Saturday morning, however, she began to complain of chest pains. She had been laying on her back for three days and eaten very little, so she attributed it to that, but the pains became more pronounced. When the nurse came in about noon and asked how she was, she said he knee hurt a little but her chest hurt a lot. Needless to say, that raised a red flag to the nurse. They checked her vital signs and her pulse rate was 140 and she had a fever. Within a matter of minutes, an EKG was done, and suddenly the room was a beehive of activity with nurses and doctors flitting around. Shirley was whisked to the Intensive Care Unit (a precaution, they said.) A heart echo was done (like sonar) and then a CATscan. There was a flurry of professional opinions of what could have caused the heart pains, but even as the doctors conferred, the pains had already begun to diminish. By Saturday evening late, the pains were only occasional and fleeting. For the first time since Wednesday, I went home and Kimberly stayed with Shirley for the night.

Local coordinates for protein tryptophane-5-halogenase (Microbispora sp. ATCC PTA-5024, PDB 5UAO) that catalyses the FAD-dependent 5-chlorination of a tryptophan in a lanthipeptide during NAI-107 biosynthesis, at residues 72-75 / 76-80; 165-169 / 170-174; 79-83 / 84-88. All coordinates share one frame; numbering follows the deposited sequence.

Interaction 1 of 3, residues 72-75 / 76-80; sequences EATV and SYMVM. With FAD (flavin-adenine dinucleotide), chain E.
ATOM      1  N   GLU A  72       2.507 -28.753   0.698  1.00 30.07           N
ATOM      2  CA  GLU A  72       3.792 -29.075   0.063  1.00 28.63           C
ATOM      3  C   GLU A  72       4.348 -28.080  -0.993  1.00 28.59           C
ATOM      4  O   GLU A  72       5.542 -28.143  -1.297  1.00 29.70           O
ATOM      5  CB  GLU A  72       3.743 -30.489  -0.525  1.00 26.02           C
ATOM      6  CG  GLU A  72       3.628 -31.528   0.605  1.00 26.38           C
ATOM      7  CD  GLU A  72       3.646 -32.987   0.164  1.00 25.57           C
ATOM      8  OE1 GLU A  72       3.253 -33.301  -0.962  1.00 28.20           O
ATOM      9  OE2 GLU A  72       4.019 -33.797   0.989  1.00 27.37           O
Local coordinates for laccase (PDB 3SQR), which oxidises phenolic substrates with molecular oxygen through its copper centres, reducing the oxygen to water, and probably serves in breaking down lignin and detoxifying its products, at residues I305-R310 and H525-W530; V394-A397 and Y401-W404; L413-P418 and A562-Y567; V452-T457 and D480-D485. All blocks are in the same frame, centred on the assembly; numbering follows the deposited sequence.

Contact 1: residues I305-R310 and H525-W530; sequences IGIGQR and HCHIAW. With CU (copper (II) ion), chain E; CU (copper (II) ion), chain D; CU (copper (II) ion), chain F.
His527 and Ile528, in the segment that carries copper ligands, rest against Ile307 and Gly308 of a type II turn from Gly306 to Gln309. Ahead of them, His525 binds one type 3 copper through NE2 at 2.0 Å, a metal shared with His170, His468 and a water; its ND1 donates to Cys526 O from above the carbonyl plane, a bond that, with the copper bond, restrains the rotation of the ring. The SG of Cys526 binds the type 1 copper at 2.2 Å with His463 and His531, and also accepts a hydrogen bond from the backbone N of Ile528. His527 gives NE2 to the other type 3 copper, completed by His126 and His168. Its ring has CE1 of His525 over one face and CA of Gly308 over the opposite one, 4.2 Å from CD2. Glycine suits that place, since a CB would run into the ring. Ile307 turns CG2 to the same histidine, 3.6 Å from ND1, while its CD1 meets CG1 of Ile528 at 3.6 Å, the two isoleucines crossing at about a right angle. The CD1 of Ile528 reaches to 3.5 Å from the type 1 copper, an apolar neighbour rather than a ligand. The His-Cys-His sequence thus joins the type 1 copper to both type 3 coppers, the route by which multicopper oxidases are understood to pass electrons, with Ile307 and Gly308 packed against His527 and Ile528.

On Sunday, Shirley had only a couple of twinges in her chest during the day, but she was kept in ICU to be closely monitored. She had a restful day and seemed to relax. The knee was practically a none-issue. She had only very moderate pain and it was doing very well. On Monday, as a precaution (you hear that word very often in a hospital) she had an angiogram (heart catharization) and the cardiologist came to us afterward smiling broadly and announced that Shirley’s heart was “beautiful.” So whatever the source of the chest pains was, it remained a mystery, but at least we knew it was not heart related. That in itself was a certain amount of relief. Additional tests were done to identify any potential blood clots, but they were all negative. Monday evening she was transferred back to a regular room and the focus of activity went back to the knee and therapy. Tuesday was another quiet, non-eventful day.